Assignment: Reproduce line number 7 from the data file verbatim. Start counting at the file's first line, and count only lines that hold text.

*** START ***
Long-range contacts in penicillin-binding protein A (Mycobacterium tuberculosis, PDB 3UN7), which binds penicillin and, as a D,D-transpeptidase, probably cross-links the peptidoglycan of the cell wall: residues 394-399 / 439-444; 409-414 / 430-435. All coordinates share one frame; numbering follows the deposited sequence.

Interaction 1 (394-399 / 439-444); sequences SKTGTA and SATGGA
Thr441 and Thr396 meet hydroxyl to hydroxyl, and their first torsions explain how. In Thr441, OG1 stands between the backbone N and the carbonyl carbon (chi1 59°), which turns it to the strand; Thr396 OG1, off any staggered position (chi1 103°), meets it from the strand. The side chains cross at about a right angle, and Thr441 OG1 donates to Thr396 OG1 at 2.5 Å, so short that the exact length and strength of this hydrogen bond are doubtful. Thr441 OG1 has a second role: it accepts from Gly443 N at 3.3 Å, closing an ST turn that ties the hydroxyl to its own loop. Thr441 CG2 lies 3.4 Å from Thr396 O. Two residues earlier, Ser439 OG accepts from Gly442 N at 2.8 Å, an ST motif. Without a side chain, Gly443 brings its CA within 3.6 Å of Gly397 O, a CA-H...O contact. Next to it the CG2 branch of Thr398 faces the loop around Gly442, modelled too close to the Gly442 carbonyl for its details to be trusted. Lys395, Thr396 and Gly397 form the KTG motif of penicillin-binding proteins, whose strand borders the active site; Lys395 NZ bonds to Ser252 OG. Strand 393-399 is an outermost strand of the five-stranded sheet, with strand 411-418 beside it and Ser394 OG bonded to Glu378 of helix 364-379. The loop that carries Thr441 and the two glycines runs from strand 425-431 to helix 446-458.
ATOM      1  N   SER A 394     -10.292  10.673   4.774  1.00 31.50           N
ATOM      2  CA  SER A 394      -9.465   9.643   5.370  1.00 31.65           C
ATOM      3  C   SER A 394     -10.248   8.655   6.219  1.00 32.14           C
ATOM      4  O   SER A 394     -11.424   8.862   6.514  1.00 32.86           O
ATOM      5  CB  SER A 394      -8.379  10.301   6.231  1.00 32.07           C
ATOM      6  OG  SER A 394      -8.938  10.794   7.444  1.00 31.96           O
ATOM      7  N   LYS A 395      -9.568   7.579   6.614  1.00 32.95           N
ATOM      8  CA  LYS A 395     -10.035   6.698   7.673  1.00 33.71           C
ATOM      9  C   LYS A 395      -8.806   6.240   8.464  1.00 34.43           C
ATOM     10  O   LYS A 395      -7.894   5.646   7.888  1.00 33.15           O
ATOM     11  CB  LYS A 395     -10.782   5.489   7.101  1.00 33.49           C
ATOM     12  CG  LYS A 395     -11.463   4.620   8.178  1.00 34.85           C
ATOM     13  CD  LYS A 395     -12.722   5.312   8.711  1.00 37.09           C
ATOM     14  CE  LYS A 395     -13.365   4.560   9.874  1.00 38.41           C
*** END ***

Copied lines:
ATOM      4  O   SER A 394     -11.424   8.862   6.514  1.00 32.86           O